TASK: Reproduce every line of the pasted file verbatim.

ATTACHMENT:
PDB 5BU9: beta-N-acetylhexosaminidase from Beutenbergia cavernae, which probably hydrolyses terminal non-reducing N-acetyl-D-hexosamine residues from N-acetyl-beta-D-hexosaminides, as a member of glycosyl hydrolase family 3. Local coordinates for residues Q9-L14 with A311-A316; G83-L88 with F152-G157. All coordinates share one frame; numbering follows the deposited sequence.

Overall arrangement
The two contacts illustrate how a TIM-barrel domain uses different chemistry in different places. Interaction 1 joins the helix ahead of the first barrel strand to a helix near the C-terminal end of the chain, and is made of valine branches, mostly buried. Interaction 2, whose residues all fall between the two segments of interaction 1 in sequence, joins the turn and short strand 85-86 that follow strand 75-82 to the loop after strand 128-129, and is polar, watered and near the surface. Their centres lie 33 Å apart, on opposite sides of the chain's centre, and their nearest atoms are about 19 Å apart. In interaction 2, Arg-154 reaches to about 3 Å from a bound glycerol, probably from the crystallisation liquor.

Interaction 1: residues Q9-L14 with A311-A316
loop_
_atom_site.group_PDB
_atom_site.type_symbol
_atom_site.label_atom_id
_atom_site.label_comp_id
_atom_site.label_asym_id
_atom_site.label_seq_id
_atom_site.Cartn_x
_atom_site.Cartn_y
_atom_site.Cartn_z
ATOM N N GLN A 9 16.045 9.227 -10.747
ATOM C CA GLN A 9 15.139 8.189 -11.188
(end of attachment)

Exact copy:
PDB 5BU9: beta-N-acetylhexosaminidase from Beutenbergia cavernae, which probably hydrolyses terminal non-reducing N-acetyl-D-hexosamine residues from N-acetyl-beta-D-hexosaminides, as a member of glycosyl hydrolase family 3. Local coordinates for residues Q9-L14 with A311-A316; G83-L88 with F152-G157. All coordinates share one frame; numbering follows the deposited sequence.

Overall arrangement
The two contacts illustrate how a TIM-barrel domain uses different chemistry in different places. Interaction 1 joins the helix ahead of the first barrel strand to a helix near the C-terminal end of the chain, and is made of valine branches, mostly buried. Interaction 2, whose residues all fall between the two segments of interaction 1 in sequence, joins the turn and short strand 85-86 that follow strand 75-82 to the loop after strand 128-129, and is polar, watered and near the surface. Their centres lie 33 Å apart, on opposite sides of the chain's centre, and their nearest atoms are about 19 Å apart. In interaction 2, Arg-154 reaches to about 3 Å from a bound glycerol, probably from the crystallisation liquor.

Interaction 1: residues Q9-L14 with A311-A316
loop_
_atom_site.group_PDB
_atom_site.type_symbol
_atom_site.label_atom_id
_atom_site.label_comp_id
_atom_site.label_asym_id
_atom_site.label_seq_id
_atom_site.Cartn_x
_atom_site.Cartn_y
_atom_site.Cartn_z
ATOM N N GLN A 9 16.045 9.227 -10.747
ATOM C CA GLN A 9 15.139 8.189 -11.188